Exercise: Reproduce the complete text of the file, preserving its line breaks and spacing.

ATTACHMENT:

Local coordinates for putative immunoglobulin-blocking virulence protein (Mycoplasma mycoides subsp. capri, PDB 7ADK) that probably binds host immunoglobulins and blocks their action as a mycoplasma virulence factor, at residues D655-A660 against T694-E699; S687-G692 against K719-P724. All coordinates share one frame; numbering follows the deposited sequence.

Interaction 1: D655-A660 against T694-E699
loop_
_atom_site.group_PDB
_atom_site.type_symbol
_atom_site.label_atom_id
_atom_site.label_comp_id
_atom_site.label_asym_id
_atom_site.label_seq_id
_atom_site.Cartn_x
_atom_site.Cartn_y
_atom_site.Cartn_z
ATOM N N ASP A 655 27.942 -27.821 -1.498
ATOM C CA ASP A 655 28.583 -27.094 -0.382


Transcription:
Local coordinates for putative immunoglobulin-blocking virulence protein (Mycoplasma mycoides subsp. capri, PDB 7ADK) that probably binds host immunoglobulins and blocks their action as a mycoplasma virulence factor, at residues D655-A660 against T694-E699; S687-G692 against K719-P724. All coordinates share one frame; numbering follows the deposited sequence.

Interaction 1: D655-A660 against T694-E699
loop_
_atom_site.group_PDB
_atom_site.type_symbol
_atom_site.label_atom_id
_atom_site.label_comp_id
_atom_site.label_asym_id
_atom_site.label_seq_id
_atom_site.Cartn_x
_atom_site.Cartn_y
_atom_site.Cartn_z
ATOM N N ASP A 655 27.942 -27.821 -1.498
ATOM C CA ASP A 655 28.583 -27.094 -0.382